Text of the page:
“Other people might think we’re crazy for letting our kids have something sugary right before bed, but it’s a routine my parents did when I was a kid and we’ve continued it with the boys. Alistair used to not drink a lot of milk, so it was a good opportunity to get some more in him.”
I asked Elizabeth if they ever threaten to take the cookies away as a consequence for misbehavior.
“We try not to use milk and cookies as a threat. It’s a pretty sacred family ritual.”
Then they take the boys upstairs to get ready for bed.
Elizabeth and Tom both participate in bath time, dividing and conquering on flossing, drying and dressing.
Elizabeth describes herself as “schedule-oriented” and tries to put the kids to bed at the same time everyday. But she recognizes that this also has a negative effect on how she feels at the end of the evening.
“We’re always rushing from one stage to another. I wish we had more time.”
After the kids are in their pajamas, it’s time for bedtime stories and tucking the kids in bed.
Unfortunately, their youngest Linus does not make bedtime easy.
“Linus has always been a terrible sleeper. We’ve been trying to transition him to sleep by himself in his big boy bed, but that’s not going well. So there’s often a lot of screaming, tears and Supernanny-style bringing him back into his bed over and over again. We’re hoping he’ll be sorted by the time school starts up again, but right now it’s pretty hellish.”
Elizabeth also talked about a period of time when they were sitting in the room with Linus until he fell asleep.
“We found that 1) we would fall asleep in the chair and then basically be done for the rest of the night, which doesn’t work so well when we have papers to grade after the kids are asleep and 2) stuff with Linus just escalates. If we’re there when he goes to sleep he’ll wake up in the night and need you there then, which will then lead to needing us in the bed, and on and on. It was definitely trying my patience!”
Recently, Linus has started sleeping in Alistair’s bunk bed instead of in his own room.
“Now they keep each other up talking and playing, so we’re working on that…but it’s at least less awful than the screaming!”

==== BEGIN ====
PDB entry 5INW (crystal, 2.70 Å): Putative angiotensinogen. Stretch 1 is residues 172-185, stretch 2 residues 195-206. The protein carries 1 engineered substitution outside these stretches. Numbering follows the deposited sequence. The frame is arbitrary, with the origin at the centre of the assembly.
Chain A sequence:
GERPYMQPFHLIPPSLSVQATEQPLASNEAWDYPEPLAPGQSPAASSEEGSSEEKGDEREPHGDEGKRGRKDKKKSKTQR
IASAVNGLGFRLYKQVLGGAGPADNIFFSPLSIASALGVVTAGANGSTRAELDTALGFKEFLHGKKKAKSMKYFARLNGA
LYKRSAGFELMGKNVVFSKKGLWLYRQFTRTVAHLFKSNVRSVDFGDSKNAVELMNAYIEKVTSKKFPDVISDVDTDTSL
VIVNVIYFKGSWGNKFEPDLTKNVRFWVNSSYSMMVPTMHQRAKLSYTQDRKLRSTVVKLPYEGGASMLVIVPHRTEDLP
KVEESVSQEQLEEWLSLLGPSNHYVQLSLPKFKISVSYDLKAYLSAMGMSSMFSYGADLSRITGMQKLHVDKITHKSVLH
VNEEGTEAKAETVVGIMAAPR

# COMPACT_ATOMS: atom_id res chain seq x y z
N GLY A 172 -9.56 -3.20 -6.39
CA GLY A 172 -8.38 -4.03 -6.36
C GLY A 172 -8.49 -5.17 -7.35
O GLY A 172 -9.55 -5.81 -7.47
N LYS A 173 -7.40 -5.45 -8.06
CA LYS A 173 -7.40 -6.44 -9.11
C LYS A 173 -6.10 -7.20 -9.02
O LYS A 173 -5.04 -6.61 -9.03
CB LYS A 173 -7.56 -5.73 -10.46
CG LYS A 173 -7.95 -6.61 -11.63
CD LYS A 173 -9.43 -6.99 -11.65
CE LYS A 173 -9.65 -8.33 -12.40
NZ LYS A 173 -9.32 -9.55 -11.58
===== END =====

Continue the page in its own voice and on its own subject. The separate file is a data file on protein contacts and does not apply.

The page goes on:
On the night of the shoot, there was a lot of back and forth as Elizabeth struggled to keep Linus in bed, but unfortunately, it was too dark to capture on camera.
Elizabeth reports that he ended up falling asleep on the floor.
I asked Elizabeth what she thought of the pictures.
“I love the way they show us really interacting and listening to the kids. Of course, we do that, but it often feels, especially at dinner, like we’re trying to have a conversation and they’re interrupting or fussing or something. It’s cool to see that we’re actually not neglecting them!”
Elizabeth changed her adjectives to “calm, engaged, and focused” and talked about how it was nice to see how their family worked without a baby in the house.
“We’re not in that crazy baby fog anymore, but our kids are still small enough that the days can feel like a long grind, and it all starts to be kind of a blur. It’s wonderful to see what our life looks like right now, from the outside, to help us remember this period when are kids are bigger and the challenges are different.”
This post is part of the “Wednesday Evenings” series sponsored by Allstate. From bath time to bed time, every family has a special evening routine. This series aims to show the beauty in the day winding down. As the nation’s largest publicly held insurance company, Allstate is dedicated not only to protecting what matters most—but to guiding families to live the Good Life, every day.